Right now I am trying to separate my rectangle nodes because they overlap as shown in the picture below:

enter image description here

I took a look and found out that D3 offers a nodeSize and separation method but for some reason it did not work.

I found this blog post talking about the issue but he says

The size property doesn’t exist in nodes, so it will be whatever property you want to control the size of them.

but clearly there is a nodeSize method so I feel like I am simply using the method incorrectly and/or the blog post is out-of-date. I want to shape my nodes to be the size of the rectangle and space them out evenly so they do not overlap each other. Does anyone know how to use the methods properly? The documentation about these methods isn't explained very well and it isn't yielding any difference. I also couldn't find many examples where people changed the nodeSize of trees or needed separation for rectangular objects (there were some examples regarding circular ones but I feel that's too different...)

Here is the relevant code. I will try to prepare a JSFiddle.

var margin = {top: 20, right: 120, bottom: 20, left: 120},
    height = 960 - margin.right - margin.left,
    width = 800 - margin.top - margin.bottom,
    rectW = 70;
    rectH = 30;
    //bbox = NaN,
    maxTextLength = 0;

var i = 0,
    duration = 750,

//paths from each node drawn initially here
//changed to d.x, d.y
var diagonal = d3.svg.diagonal()
    .projection(function(d) { return [d.x+rectW/2, d.y+rectH/2];
    //.projection(function(d) { return [d.x+bbox.getBBox().width/2, d.y+bbox.getBBox().height/2]; 

var tree = d3.layout.tree()
    .separation(function(a, b) { return (a.parent == b.parent ? 1 : 2); })
    .size([width, height]);

var svg = d3.select("body")
              .call(d3.behavior.zoom().on("zoom", redraw))
                .attr("transform", "translate(" + margin.top + "," + margin.left + ")");
  • It looks like your nodeSize specification gives the height as width and the width as height. Jul 10, 2013 at 10:47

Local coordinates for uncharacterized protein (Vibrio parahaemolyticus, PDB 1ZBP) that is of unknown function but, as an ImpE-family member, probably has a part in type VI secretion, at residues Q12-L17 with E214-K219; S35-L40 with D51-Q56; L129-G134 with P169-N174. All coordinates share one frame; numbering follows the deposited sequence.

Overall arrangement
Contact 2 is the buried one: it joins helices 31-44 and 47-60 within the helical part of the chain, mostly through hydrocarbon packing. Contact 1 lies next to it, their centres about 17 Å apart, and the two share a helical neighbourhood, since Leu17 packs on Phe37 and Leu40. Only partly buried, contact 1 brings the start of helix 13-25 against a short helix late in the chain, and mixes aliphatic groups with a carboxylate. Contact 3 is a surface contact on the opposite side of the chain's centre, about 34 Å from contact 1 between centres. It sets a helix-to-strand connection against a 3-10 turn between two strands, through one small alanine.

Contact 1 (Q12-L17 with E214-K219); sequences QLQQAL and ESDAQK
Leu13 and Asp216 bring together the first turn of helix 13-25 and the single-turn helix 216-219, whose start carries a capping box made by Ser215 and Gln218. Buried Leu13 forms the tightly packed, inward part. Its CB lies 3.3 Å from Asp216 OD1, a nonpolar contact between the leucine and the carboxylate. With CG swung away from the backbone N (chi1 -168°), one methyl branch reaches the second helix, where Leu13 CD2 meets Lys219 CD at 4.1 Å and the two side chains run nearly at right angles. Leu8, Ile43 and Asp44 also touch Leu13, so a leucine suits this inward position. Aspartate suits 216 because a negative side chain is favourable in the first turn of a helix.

• @LarsKotthoff I did the reverse but the problem is there seems to be no difference when I change it either way. I was expecting the nodes to space themselves out properly when I inputted the size but maybe I'm misinterpreting how it works?
    – aug
    Jul 10, 2013 at 16:39
  • That's my understanding from the documentation as well. Did you play around with the values to see if they made any difference? Jul 10, 2013 at 18:18
  • @LarsKotthoff Yeah I even set them to ridiculous amounts such as (1000, 500) and nothing changed...
    – aug
    Jul 10, 2013 at 23:10
  • 1
    @invincibleDudess I think there are a few ways you could go about it but there will always be an issue depending on how big your tree is since viewports will only be so big. My example allows you to drag the tree around and zoom in or out to handle this. You can also consider repositioning where your tree is located so every time you click on a node, it centers the tree. Hope that helps!
    – aug
    Apr 20, 2016 at 21:46

5 Answers 5


UPDATE 05/04/2018: It is my understanding d3 has changed a lot (for the better) to be a lot more modular. For those who are looking towards this answer, this was using a much older version of d3 (specifically v3).

A lot of the findings are still relevant for the d3-hierarchy package under cluster.size() and cluster.nodeSize() and I am planning to potentially update my example to use that. For historical reference though, I'm leaving the bottom untouched.

Here is a jsFiddle: http://jsfiddle.net/augburto/YMa2y/

EDIT: Updated and move the example to Codepen. The example still exists on jsFiddle but Codepen seems to have a nicer editor and allows you to easily fork. I'll also try to add the example directly to this answer once I've reduced the amount of content in it.


Updating this answer. I talked with my friend and we looked at the source for size and nodeSize

  tree.size = function(x) {
    if (!arguments.length) return nodeSize ? null : size;
    nodeSize = (size = x) == null;
    return tree;

  tree.nodeSize = function(x) {
    if (!arguments.length) return nodeSize ? size : null;
    nodeSize = (size = x) != null;
    return tree;